What You Can Expect In Your Medical Malpractice Case

6 April 2015
 Categories: Law, Blog

Once you make the decision to file a medical malpractice claim against your medical care provider, your attorney will immediately start working on your case. There may be periods of time in which it might appear nothing is going on with your case, but there is actually a great deal of work being done on your behalf. To help you better understand what is transpiring, here is a general timeline of what occurs. 

Attorney's Investigation

After you retain an attorney, he or she conducts an investigation into what occurred. Your attorney will obtain your medical records and review them. 

Your attorney uses the records and your account of what happened to decide if you truly have a case. It could take months to complete this portion of the case. How quickly your medical care provider honors the records request can impact the assessment period.

If your attorney thinks you have a case, he or she will move to the next step. If not, he or she will inform you of why your claim is not valid. 

Medical Expert

One of the most important members of your legal team is the medical expert. The medical expert can make the difference between winning or losing your case. 

Your attorney will need to hire the expert at this point. The expert will come from the same specialty as the provider who treated you. Your expert will review the medical records and help determine whether or not the provider was negligent and caused you injury.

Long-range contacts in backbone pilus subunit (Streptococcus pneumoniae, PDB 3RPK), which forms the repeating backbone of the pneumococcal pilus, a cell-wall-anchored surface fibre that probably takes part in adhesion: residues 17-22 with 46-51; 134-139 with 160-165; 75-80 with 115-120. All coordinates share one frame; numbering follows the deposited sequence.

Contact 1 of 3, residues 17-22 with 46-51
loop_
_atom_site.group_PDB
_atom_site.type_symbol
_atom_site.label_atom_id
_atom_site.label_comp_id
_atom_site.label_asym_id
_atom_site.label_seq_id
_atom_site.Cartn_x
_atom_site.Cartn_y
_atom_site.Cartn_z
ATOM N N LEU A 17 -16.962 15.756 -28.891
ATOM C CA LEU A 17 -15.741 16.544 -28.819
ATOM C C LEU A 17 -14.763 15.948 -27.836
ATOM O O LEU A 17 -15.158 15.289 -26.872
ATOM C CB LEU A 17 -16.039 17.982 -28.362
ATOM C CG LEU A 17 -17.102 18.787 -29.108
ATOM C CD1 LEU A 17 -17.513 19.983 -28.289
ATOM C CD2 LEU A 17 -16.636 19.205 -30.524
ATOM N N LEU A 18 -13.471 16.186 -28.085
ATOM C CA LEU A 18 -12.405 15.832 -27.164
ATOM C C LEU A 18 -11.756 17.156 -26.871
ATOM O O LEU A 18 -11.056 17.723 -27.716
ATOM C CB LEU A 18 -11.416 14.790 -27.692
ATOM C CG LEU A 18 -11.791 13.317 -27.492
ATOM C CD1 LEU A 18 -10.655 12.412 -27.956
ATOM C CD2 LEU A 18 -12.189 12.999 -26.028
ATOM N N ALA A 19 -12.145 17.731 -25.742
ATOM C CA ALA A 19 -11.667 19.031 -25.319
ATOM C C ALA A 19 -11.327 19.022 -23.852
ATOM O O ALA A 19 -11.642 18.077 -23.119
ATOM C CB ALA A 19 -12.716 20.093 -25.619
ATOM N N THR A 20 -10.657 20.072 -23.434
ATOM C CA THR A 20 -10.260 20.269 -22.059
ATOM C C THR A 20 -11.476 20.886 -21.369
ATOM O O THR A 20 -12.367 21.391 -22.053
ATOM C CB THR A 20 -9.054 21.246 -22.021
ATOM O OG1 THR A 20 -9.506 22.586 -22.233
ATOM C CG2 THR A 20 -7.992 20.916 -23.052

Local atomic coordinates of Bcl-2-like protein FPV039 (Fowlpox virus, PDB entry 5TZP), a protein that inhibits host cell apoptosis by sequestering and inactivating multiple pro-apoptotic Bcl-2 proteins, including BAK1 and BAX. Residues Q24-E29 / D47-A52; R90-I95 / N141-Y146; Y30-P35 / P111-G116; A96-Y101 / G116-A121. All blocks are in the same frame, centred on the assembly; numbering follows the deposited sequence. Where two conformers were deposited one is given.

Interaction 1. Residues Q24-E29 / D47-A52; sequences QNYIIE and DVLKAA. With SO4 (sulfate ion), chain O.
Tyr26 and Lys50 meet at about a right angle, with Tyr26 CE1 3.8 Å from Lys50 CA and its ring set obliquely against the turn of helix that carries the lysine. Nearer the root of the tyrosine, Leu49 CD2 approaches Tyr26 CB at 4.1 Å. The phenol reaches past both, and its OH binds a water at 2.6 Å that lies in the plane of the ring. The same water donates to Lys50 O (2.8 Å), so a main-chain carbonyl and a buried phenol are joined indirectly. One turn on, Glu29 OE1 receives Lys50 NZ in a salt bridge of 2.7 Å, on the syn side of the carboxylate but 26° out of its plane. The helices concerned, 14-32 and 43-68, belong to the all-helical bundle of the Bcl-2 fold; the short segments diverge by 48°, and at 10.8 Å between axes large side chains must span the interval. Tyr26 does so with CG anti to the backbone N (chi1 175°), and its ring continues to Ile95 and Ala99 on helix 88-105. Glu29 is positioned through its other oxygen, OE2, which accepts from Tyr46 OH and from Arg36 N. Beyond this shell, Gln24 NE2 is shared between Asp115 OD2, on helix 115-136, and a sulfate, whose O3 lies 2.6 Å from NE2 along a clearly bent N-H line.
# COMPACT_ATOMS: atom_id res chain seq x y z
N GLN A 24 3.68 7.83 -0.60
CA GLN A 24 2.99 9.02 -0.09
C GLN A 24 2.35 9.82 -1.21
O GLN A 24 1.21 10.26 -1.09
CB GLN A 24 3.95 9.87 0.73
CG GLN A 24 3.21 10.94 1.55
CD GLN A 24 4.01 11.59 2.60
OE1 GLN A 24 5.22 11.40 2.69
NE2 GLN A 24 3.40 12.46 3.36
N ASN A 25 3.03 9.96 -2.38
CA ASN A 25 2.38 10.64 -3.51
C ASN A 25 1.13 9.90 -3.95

Demand Letter

In the hope of settling your case without a lawsuit, your attorney will send a demand letter to the provider's insurance company demanding payment for your injuries. The letter will detail the actions of the provider, your injuries, and what you want to receive for compensation.

This step usually kicks off a period of negotiations. The insurance company can choose to pay the amount requested, negotiate for a different amount, or flat out refuse to pay. 

If the insurance company refuses to pay or negotiate, your attorney will file a lawsuit against the insurance company and medical care provider. 

Certificate of Merit

Most states require that the plaintiff in a malpractice case submit a certificate of merit to the court before the case can move forward. The certificate merely certifies that the claim is valid. Your medical expert or another expert chosen by your attorney will complete and sign the certificate. 

After discovery, your case will proceed to trial. There might be some variations to how your case proceeds, but this is how it generally progresses. If there are deviations, your attorney will discuss them with you beforehand.